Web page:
The loss of any individual to suicide cannot typically be explained by individual factors alone. A web of biological, psychological, social, environmental, and situational concerns influence suicidal ideation and behaviors. Childhood trauma, substance abuse, poverty, and untreated mental health problems are common risk factors. Unfortunately, many people cannot get help because of provider shortages, stigma, and the cost of care.
Preventing suicide requires culture change, access to care, research, and community engagement. It also requires ongoing coordination with all sectors, institutions, and stakeholders. Because suicide is a national tragedy that affects all of us, to be successful, everyone must be engaged (HHS, 2021, January 19).
In the United States
U.S. suicide rates are not limited to any gender, age, socioeconomic, or ethnic group. Among children, teenagers, and young adults, suicide is the second leading cause of death, while among middle-aged adults, suicide is the fifth leading cause of death (NCHS, 2022, March 3). In 2020, nearly 46,000 Americans died from suicide, making it the twelfth leading cause of death overall. Remarkably, in 2020 there were nearly twice as many suicides in the United States as homicides (NCHS, 2022, January 6).
Source: CDC, 2022, July 25.
Since the National Strategy for Suicide Prevention was updated in 2012, prevention efforts have expanded and multiplied, increasing our understanding of suicide prevention practices in healthcare systems and communities. New partners have become engaged, including organizations and businesses that had not previously viewed suicide prevention as part of their mission (HHS, 2021, January 19).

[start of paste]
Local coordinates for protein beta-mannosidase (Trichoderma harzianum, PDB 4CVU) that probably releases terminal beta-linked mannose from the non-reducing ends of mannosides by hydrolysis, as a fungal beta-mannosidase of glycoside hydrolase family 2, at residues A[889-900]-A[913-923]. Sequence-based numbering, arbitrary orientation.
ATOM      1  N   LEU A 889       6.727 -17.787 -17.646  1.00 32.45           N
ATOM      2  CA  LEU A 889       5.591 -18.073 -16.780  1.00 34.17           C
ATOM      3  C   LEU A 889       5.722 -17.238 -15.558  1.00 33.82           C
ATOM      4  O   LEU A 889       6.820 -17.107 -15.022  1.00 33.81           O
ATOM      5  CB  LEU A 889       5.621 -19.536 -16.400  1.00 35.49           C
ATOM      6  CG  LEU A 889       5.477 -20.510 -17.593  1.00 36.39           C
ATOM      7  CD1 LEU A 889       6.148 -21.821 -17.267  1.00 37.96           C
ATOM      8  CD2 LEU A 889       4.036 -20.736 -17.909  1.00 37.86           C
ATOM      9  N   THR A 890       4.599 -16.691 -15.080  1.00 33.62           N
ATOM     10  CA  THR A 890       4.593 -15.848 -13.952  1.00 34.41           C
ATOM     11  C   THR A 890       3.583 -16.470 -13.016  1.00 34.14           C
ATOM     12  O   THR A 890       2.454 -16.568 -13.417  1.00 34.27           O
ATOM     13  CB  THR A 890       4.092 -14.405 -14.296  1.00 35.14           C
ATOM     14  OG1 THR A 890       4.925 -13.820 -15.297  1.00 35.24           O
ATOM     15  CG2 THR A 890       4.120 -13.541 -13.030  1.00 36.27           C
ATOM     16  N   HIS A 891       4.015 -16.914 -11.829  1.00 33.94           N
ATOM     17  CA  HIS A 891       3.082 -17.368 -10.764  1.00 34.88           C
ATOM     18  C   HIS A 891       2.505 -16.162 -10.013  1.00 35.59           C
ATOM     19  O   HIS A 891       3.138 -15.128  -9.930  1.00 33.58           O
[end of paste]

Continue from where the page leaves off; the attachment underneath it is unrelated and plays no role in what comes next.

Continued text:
Although funding still may not reflect the impact of suicide in the U.S., more resources are being dedicated than ever before. For example, the President’s Roadmap to Empower Veterans and End a National Tragedy of Suicide (PREVENTS) was launched in 2019. In July of 2022 the Federal Communications Commission designated 988 as the national number for mental health crises (HHS, 2021, January 19).
During the COVID pandemic, there was a record increase in the homicide rate and a spike in the number of drug overdose deaths. It was thought that the number and rate of suicides would follow that pattern—particularly after suicides had risen every year between 2004 and 2019. However, between 2018 and 2019, there was a minor decline in suicide, which continued into the pandemic year of 2020 (CDC, 2021, November 5).
Suicide rates vary from state to state. Washington State, as well as other Western states (excluding California), have some of the highest rates of suicide in the country. Source: CDC.
Suicide is defined as death caused by self-directed injurious behavior with intent to die.
A suicide attempt is when someone harms themself with any intent to end their life but does not die as a result.
Suicidal ideation refers to thinking about, considering, or planning suicide.
Source: CDC, 2022, May 24.
In Washington State